Several conservation groups are urging the Yellowstone Ecosystem Subcommittee (YES) to make changes to reduce conflicts between grizzlies, humans, and livestock. As of right now, the programs in place to reduce conflict is merely voluntary. However, if these organizations prevail in their fight for change, then there will be legal mandates to prevent conflicts.
These organizations urge YES to contract with other conservation groups to discuss the reduction of land where cattle can graze. These reductions will take place mainly throughout grizzly bear travel routes. In addition, parts of Greater Yellowstone that have seen an increase in conflicts will see reductions in grazing allotments.
According to GIS mapping analysis, around 12.5 million acres are designated as “Demographic Monitoring Areas.” The reason that these particular areas have been given such a name is that they are known as “core grizzly habitat.” So far, 5 million acres within the monitoring area are being used for cattle grazing.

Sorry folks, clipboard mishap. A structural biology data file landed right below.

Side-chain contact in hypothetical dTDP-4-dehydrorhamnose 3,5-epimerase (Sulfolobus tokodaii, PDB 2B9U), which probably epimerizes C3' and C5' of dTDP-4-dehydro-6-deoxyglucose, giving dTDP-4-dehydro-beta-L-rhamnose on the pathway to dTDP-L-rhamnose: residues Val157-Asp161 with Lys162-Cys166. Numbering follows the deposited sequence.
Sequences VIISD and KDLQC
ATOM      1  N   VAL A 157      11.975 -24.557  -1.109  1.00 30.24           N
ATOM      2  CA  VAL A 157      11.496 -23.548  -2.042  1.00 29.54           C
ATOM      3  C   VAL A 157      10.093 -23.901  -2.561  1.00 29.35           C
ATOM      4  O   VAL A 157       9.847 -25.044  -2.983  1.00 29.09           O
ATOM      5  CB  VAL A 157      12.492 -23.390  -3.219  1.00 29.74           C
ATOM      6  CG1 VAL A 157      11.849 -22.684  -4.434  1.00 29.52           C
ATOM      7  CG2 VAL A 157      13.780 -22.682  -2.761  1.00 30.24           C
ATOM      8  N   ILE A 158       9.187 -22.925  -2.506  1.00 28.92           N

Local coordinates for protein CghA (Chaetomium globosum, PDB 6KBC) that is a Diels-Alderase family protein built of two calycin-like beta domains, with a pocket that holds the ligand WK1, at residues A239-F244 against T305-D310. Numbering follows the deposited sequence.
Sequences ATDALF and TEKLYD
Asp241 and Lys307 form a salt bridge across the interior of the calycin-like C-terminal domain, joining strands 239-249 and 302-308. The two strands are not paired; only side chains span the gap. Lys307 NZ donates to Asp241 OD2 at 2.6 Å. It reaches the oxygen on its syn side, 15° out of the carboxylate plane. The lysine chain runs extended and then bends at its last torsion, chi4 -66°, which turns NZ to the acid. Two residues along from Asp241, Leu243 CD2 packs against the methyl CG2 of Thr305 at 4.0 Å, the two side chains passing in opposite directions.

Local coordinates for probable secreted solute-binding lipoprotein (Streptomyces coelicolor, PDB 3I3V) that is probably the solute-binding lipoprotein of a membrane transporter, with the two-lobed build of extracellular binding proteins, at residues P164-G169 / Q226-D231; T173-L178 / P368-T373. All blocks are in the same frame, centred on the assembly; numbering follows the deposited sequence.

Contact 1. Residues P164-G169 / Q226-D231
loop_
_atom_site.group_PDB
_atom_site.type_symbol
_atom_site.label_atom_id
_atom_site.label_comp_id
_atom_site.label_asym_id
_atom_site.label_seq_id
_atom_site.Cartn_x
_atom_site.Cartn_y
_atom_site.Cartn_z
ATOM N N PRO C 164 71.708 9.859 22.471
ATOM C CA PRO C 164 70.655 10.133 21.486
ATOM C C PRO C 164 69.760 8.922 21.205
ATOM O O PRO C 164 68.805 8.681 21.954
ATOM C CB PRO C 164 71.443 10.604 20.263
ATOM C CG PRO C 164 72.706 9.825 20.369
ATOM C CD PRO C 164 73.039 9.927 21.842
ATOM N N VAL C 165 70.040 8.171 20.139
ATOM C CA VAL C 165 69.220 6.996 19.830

Thus, the main purpose of these new mandates would be to take proactive measures to prevent conflicts. However, critics argue that it boils down to the voluntary measures that residents choose to take. One critic, Dusty Lasseter, with the Wyoming Game and Fish Department (WFGD), argues that, in essence, legal mandates are only as effective as the people that abide by them. In Lasseter’s view, bear conflicts decrease by people making voluntary choices to take protective measures.
In conclusion, there are valid arguments on both sides. One, that reducing grazing allotments within the monitoring areas could reduce the numbers of grizzly bear conflicts. The other is that it is more important to educate people to make voluntary decisions regarding their protection.
What are your thoughts on grizzly conflicts? Do you live in grizzly country? What do you do to stay safe? Let us know in the comments!